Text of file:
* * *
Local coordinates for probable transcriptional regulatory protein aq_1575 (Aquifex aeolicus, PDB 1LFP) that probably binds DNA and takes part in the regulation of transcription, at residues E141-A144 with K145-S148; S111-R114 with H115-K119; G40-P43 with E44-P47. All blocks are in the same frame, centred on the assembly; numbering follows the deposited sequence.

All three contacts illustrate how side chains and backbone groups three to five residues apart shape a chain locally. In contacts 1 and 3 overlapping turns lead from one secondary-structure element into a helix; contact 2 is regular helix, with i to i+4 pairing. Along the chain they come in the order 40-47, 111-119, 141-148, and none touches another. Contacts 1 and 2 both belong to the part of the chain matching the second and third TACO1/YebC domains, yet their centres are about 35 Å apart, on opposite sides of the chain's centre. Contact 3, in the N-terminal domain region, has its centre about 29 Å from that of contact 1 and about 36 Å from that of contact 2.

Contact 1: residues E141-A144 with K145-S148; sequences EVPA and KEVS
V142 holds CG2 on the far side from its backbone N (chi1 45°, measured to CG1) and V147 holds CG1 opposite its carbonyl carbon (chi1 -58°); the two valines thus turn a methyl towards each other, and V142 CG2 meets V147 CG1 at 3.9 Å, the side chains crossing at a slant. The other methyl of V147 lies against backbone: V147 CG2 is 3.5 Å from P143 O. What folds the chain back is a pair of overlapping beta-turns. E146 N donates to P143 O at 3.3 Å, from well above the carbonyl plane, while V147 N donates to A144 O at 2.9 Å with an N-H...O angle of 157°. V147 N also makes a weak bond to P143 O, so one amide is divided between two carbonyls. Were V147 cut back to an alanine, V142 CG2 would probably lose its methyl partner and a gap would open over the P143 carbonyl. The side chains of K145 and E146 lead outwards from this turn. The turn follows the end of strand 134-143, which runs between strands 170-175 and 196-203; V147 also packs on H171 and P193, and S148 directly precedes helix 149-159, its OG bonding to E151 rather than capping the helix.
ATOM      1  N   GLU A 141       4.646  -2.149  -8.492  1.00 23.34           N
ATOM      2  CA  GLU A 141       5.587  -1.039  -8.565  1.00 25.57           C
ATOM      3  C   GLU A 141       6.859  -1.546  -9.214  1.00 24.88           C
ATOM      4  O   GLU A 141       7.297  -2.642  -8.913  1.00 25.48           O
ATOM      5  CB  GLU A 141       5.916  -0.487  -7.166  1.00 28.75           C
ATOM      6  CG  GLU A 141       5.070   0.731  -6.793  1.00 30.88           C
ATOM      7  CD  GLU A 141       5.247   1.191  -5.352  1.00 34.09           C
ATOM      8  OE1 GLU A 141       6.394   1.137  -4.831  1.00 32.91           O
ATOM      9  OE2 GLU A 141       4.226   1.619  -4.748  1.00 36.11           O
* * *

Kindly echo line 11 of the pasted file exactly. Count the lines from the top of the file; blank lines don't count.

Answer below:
ATOM      7  CD  GLU A 141       5.247   1.191  -5.352  1.00 34.09           C